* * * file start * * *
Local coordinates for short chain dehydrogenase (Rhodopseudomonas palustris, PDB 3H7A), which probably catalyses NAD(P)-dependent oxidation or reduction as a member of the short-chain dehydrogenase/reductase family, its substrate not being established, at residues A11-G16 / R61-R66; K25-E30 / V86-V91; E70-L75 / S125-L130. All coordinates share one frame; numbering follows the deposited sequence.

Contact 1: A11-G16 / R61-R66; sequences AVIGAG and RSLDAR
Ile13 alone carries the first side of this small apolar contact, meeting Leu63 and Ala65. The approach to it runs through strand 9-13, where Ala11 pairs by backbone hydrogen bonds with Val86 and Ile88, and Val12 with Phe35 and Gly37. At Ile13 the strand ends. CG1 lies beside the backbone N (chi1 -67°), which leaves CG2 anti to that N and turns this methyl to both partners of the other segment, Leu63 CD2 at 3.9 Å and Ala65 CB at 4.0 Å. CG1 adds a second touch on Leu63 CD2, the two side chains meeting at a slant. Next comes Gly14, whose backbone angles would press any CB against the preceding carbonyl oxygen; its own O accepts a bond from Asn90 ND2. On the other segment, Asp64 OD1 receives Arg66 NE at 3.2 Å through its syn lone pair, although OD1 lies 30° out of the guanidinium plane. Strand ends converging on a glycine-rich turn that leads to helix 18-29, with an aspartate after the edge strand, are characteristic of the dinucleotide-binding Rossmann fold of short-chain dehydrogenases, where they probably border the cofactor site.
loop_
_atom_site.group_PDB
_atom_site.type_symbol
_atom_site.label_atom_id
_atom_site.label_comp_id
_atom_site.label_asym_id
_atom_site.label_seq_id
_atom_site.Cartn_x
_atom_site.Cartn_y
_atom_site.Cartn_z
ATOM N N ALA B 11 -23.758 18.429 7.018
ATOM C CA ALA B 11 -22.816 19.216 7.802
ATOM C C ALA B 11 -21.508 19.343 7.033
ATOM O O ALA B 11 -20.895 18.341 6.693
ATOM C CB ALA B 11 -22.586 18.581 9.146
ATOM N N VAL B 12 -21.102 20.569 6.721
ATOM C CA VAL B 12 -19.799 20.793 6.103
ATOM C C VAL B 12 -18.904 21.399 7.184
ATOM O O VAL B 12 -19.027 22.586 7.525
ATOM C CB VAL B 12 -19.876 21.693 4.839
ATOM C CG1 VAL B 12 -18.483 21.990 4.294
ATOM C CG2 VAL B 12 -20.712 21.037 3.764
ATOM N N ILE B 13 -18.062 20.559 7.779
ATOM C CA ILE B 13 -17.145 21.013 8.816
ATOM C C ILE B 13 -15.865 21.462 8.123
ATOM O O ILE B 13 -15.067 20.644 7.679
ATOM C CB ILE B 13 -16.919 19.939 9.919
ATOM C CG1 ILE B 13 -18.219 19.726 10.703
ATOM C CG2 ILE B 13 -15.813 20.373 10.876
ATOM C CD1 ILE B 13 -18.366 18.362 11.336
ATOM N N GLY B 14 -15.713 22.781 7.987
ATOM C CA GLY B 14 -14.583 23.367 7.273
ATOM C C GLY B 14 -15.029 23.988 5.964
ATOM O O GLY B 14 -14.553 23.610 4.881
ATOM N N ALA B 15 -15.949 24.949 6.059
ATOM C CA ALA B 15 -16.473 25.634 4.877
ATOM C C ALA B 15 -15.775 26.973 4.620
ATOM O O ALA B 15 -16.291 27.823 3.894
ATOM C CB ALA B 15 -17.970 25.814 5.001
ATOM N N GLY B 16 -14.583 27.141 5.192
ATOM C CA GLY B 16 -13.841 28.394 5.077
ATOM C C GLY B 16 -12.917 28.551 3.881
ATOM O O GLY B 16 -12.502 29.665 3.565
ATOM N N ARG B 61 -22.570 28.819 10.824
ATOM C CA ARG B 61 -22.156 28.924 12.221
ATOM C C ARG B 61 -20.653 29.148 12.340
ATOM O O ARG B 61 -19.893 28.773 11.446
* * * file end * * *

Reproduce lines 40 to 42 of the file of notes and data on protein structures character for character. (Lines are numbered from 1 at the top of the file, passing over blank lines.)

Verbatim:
ATOM C C ALA B 15 -15.775 26.973 4.620
ATOM O O ALA B 15 -16.291 27.823 3.894
ATOM C CB ALA B 15 -17.970 25.814 5.001